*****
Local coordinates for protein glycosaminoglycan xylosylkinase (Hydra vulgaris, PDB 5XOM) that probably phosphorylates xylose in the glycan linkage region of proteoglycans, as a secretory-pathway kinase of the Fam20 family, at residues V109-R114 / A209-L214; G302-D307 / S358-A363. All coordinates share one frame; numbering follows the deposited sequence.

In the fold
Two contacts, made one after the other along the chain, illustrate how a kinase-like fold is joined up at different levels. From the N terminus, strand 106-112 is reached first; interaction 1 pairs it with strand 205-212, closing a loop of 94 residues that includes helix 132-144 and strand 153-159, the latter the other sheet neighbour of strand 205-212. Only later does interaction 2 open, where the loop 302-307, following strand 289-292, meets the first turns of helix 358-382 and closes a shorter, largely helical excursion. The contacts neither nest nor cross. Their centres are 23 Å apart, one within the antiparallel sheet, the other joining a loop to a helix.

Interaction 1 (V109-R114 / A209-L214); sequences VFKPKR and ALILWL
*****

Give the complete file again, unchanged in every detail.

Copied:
Local coordinates for protein glycosaminoglycan xylosylkinase (Hydra vulgaris, PDB 5XOM) that probably phosphorylates xylose in the glycan linkage region of proteoglycans, as a secretory-pathway kinase of the Fam20 family, at residues V109-R114 / A209-L214; G302-D307 / S358-A363. All coordinates share one frame; numbering follows the deposited sequence.

In the fold
Two contacts, made one after the other along the chain, illustrate how a kinase-like fold is joined up at different levels. From the N terminus, strand 106-112 is reached first; interaction 1 pairs it with strand 205-212, closing a loop of 94 residues that includes helix 132-144 and strand 153-159, the latter the other sheet neighbour of strand 205-212. Only later does interaction 2 open, where the loop 302-307, following strand 289-292, meets the first turns of helix 358-382 and closes a shorter, largely helical excursion. The contacts neither nest nor cross. Their centres are 23 Å apart, one within the antiparallel sheet, the other joining a loop to a helix.

Interaction 1 (V109-R114 / A209-L214); sequences VFKPKR and ALILWL